Blog of Rights

This Week in Civil Liberties

By Katie Smith, ACLU at 7:07pm

Another busy week at the ACLU! Congress is keeping us busy on a few fronts. Make sure to follow us on Facebook and Twitter to get up-to-the-minute info.

The House has passed an amendment to defund Planned Parenthood of America. Targeted for providing abortion services, though those services are done without federal dollars, if Planned Parenthood loses all federal funding it will deny millions of men and women essential reproductive health care services. Support Planned Parenthood by tweeting with the #StandWithPP hashtag. Learn more >>
 
Facing a looming deadline, overblown doomsday stories, and a series of mostly bad options, the Senate gathered up its courage . . . to put off making a decision. On Tuesday, the Senate voted 86-12 to extend the Patriot Act as is for another three months. On Thursday, the House voted to concur 279-143 with the three month extension. That bill is now on its way to the president's desk.
 
Jose Padilla was arrested in March 2002, held without charge for two years in a South Carolina military brig without access to a lawyer, and was tortured to the point that brig authorities described his behavior (or lack thereof) as being "like a piece of furniture." Yesterday, the federal court judge ruled in the government's favor and dismissed Padilla's case. The ACLU's Ben Wizner, who argued the case, said, "The court today held that Donald Rumsfeld is above the law and Jose Padilla is beneath it." Learn more >>
 
Few things shock us here at the ACLU national office, but when a student from Virginia e-mailed us an image a few months ago, more than one of us gasped out loud. What the student saw when he tried to visit the website for the Gay, Lesbian and Straight Education Network from a computer at his school was a big old STOP sign, courtesy of the school's web filter. See what he saw >>
 
The ACLU and EFF have filed 3 motions: to overturn a federal court order requiring Twitter to turn over the private records of some of its users; to unseal court records concerning the government's attempts to collect these kinds of private records from Twitter and other companies; to unseal the original two motions and the hearing, which were initially sealed by the court.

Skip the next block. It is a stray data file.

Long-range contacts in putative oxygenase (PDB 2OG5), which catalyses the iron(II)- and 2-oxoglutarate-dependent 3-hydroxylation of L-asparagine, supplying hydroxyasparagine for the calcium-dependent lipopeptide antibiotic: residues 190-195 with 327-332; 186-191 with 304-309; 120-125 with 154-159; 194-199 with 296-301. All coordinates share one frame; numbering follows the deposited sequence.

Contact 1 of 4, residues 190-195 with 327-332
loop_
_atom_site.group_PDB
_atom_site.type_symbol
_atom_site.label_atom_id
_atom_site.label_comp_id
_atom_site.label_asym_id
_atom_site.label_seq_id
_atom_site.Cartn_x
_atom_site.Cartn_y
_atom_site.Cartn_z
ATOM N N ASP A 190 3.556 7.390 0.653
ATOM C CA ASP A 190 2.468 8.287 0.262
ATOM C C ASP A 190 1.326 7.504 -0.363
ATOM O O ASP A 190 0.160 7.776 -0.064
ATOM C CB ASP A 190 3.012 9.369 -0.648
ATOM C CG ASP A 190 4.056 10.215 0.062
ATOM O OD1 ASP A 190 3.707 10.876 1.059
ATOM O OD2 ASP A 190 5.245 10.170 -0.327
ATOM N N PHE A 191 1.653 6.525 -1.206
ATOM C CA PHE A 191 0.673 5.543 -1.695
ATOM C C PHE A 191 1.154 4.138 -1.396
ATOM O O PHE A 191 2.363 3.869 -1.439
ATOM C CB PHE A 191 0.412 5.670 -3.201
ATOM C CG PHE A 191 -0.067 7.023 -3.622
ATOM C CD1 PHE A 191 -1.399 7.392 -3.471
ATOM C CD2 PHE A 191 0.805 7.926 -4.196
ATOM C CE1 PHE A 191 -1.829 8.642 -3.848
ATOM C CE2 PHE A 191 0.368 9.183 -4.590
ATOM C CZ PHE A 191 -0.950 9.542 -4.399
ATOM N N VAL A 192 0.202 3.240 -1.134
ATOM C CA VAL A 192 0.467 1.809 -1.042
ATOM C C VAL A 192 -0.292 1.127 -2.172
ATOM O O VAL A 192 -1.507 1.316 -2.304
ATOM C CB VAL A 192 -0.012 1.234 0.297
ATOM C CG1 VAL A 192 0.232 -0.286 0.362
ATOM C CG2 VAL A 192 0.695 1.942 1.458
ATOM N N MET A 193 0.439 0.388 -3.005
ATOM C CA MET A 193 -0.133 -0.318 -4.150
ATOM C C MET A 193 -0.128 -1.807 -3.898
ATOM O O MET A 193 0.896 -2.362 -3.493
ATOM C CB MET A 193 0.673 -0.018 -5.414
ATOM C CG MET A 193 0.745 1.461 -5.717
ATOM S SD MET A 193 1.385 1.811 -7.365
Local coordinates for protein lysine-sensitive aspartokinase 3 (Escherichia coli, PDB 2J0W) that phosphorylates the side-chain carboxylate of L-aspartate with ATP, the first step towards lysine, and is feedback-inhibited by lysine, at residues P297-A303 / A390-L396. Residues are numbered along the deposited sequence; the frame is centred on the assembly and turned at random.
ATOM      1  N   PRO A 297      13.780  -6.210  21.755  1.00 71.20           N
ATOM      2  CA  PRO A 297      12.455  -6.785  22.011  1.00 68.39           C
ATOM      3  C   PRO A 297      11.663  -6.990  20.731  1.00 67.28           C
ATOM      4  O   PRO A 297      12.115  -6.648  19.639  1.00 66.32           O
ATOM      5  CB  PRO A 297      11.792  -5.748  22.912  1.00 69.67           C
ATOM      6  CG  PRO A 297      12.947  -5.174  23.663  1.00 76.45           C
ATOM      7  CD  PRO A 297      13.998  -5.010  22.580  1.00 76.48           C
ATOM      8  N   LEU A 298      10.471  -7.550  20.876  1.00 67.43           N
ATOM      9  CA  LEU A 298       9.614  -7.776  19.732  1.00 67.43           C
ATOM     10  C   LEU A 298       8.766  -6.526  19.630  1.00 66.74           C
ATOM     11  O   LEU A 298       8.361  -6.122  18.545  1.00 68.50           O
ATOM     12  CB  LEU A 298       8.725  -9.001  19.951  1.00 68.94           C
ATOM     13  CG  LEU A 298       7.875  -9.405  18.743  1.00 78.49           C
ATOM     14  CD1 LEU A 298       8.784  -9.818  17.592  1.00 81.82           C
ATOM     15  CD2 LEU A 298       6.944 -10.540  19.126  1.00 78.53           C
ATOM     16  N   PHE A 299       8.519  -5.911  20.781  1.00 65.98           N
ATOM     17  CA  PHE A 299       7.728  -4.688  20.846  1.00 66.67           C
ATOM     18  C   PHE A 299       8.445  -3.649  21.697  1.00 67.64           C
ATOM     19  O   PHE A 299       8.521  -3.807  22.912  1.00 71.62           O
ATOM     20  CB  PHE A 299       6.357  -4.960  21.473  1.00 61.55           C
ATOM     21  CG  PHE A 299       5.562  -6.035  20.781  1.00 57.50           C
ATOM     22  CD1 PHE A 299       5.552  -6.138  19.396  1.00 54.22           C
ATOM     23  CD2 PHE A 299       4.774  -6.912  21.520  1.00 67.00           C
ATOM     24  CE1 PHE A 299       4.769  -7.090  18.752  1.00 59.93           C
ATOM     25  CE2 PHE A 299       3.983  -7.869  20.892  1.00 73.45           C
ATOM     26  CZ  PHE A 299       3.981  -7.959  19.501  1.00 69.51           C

TAKE ACTION: Thank You, Twitter!
 
In 1994, when the FBI decided it needed a push-to-listen surveillance system built into the telephone network, Congress obliged by passing the Communication Assistance to Law Enforcement Act (CALEA), forcing the telecoms to rebuild their networks to be "wiretap ready." Seventeen years later, law enforcement wants to expand CALEA to include the Internet, claiming that its investigative abilities are "going dark" because people are increasingly communicating online.
 
More on the 14th: Anchoring Equal Protections
The 14th Amendment, enacted in 1868 to guarantee citizenship to newly freed slaves, has come under fire recently from anti-immigrant politicians. For nearly 150 years, this Amendment has protected all children born on U.S. soil – regardless of their race and ethnicity or the status of their parents. Now anti-immigrant legislators are putting forth needless, divisive measures to undo this great American tradition.
 
The South Dakota House of Representatives is considering a bill that would provide legal protection for committing murder in order to prevent conduct “likely to result in the death of” an embryo or fetus. The language of the bill is such that if a woman chooses to end a pregnancy, it would provide protection to her husband or boyfriend for killing the medical personnel involved: “justifiable homicide.”
 
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